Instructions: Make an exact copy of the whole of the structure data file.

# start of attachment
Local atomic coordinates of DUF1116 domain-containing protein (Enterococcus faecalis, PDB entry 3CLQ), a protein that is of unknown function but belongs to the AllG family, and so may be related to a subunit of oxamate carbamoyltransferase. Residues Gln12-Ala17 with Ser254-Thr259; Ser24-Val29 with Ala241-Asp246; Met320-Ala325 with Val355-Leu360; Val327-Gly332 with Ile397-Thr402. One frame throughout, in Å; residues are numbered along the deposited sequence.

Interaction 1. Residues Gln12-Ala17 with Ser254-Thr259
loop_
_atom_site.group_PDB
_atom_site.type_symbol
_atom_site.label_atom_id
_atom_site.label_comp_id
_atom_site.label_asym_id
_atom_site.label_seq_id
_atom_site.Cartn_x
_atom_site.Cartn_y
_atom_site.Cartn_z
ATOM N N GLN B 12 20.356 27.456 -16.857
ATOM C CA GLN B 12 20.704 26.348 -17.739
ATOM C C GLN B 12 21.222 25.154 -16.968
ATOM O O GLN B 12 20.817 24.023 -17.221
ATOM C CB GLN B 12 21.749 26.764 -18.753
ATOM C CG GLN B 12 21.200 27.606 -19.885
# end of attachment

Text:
Local atomic coordinates of DUF1116 domain-containing protein (Enterococcus faecalis, PDB entry 3CLQ), a protein that is of unknown function but belongs to the AllG family, and so may be related to a subunit of oxamate carbamoyltransferase. Residues Gln12-Ala17 with Ser254-Thr259; Ser24-Val29 with Ala241-Asp246; Met320-Ala325 with Val355-Leu360; Val327-Gly332 with Ile397-Thr402. One frame throughout, in Å; residues are numbered along the deposited sequence.

Interaction 1. Residues Gln12-Ala17 with Ser254-Thr259
loop_
_atom_site.group_PDB
_atom_site.type_symbol
_atom_site.label_atom_id
_atom_site.label_comp_id
_atom_site.label_asym_id
_atom_site.label_seq_id
_atom_site.Cartn_x
_atom_site.Cartn_y
_atom_site.Cartn_z
ATOM N N GLN B 12 20.356 27.456 -16.857
ATOM C CA GLN B 12 20.704 26.348 -17.739
ATOM C C GLN B 12 21.222 25.154 -16.968
ATOM O O GLN B 12 20.817 24.023 -17.221
ATOM C CB GLN B 12 21.749 26.764 -18.753
ATOM C CG GLN B 12 21.200 27.606 -19.885